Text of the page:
San Luis Obispo’s zany bike lanes

December 23, 2023


Here’s another reason why the city of San Luis Obispo should be tearing out the utterly unnecessary protected bike lanes it has been installing along Broad, Chorro, and Ramona streets constituting the Anholm Bikeway.

· Never mind the elimination of nearly 100 much-needed on-street parking spaces serving the neighborhood.

· Never mind the dangerous two-way bike lane along Chorro Street (see the attached photo) requiring residents to back out of 16 driveways to cross those lanes and get to very narrow travel lanes.

· Never mind the bicycle and multiple car accidents that have already been caused by these installations.

· Never mind the black scuff marks from car tires that have hit and streaked the concrete curbs.

· Never mind the elimination of a “do not pass” solid double center line in favor of a dotted yellow line to encourage passing and speeding along Broad and Chorro streets.

· Never mind the original cost estimate of $1.1 million for these improvements, only to have the city overrule the city’s special commission’s recommendation against the project in awarding a bid of over $6 million to complete the project.

· Never mind the change orders that will likely move the expense into the $7 million range.

· Never mind the overwhelming opposition of neighborhood residents to what the city has chosen to call “improvements”.

· Never mind this act of publicly sponsored vandalism at the hands of a narrow special interest group to diminish the livability of a once great residential neighborhood.

In the early 1970s, the city of San Luis Obispo sponsored the first bikeway master plan that was prepared by avid cyclist John Williamson. That plan recommended against on-street bike lanes, let alone “protected” ones. Instead, it recommended that bikes and cars should share the road, the condition that existed along Broad and Chorro streets without any accidents for decades.

But perhaps the most interesting aspect of that plan was the strong recommendation for regularly sweeping the streets to keep them safe for cyclists. The attached photo was taken this morning looking down Chorro Street from Mission Street towards downtown San Luis Obispo.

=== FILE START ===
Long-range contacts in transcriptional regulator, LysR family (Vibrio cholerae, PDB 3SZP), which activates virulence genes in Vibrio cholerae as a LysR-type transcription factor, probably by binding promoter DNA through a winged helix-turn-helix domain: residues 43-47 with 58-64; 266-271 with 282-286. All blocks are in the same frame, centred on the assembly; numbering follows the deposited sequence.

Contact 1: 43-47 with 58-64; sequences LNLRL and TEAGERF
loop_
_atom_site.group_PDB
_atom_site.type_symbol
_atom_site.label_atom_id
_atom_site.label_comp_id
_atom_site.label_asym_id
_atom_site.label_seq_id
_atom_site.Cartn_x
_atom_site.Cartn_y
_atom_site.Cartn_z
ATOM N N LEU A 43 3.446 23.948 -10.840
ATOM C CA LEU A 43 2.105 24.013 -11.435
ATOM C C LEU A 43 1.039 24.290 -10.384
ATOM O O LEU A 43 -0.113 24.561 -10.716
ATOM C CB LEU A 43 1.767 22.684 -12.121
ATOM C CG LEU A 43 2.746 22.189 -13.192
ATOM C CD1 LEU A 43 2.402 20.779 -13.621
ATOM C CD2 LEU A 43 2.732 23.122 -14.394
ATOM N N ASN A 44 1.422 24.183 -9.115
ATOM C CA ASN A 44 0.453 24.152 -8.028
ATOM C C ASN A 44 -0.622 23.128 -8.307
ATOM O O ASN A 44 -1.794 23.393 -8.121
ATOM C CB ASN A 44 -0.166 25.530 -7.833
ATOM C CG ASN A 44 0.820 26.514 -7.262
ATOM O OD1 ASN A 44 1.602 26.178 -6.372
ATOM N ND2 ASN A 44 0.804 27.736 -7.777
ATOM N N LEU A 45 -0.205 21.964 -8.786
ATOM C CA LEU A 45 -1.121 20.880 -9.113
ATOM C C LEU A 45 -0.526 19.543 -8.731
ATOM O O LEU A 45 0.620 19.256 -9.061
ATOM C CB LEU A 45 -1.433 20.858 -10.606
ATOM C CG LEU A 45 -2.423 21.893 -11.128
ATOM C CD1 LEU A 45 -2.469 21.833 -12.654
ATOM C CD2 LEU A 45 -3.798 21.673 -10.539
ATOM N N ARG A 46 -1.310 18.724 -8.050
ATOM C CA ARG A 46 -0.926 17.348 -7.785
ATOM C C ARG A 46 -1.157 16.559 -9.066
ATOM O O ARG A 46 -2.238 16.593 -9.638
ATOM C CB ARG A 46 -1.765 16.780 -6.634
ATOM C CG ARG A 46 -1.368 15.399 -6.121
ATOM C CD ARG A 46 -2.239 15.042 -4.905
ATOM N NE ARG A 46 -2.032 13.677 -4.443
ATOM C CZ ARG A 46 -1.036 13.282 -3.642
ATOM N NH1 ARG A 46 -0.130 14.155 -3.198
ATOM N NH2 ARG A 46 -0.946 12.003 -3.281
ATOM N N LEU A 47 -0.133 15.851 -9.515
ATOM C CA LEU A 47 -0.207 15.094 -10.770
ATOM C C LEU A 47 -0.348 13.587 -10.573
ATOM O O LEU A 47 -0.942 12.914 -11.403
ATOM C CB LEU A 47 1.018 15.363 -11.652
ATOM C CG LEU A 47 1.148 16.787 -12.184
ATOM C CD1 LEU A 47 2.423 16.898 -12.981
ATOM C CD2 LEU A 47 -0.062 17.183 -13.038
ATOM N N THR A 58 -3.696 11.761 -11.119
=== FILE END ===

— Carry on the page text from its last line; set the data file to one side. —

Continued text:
The four-block long stretch of Chorro Street between Mission and Lincoln streets is clogged with a thick carpet of leaf drop. What cyclists would want to steer through this slop?

Conventional city street sweepers are too wide to clear this debris, likely forcing the city to acquire custom equipment to clear the bikeways far more often than the traditional street sweeping schedule of once per month. Just one more reason why this city should never have pursued this project.

When the city started considering whether or not to construct the Anholm Bikeway, Councilmember Andy Pease stated at a council meeting that “if it doesn’t work, we can remove it.”

Well Andy, that’s not exactly a fiscally responsible position, but if the shoe fits wear it.It’s time to remove these hazardous conditions and bring back the safety, livability, and ambience our once great neighborhood enjoyed.

Otherwise, these ugly “improvements” will become little more than very expensive monuments to failure.


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As a SLO native, I am disgusted by the bike lane disaster in our town. The city need some proper leaders, ex. City Manager, Mayor, City Council members, etc.. These woke liberal wack jobs you keep electing are ruining this once wonderful place to live.

This is an issue for new development, older neighborhoods were not designed for these problematic add on’s. If this is an example of what our college town has to offer, then put it out there for the future employers to consider.

Nevermind that Bicyclist pay NOTHING in additional taxes to pay for a special lane.

*sigh* Road construction and maintenance is paid for by general taxation (sales and property tax), our gas tax only pays for a small portion of motor infrastructure and mostly goes towards highways. The reality is that cyclists pay more in taxes for car infrastructure than motorists pay for bike infrastructure. They’re subsidizing you.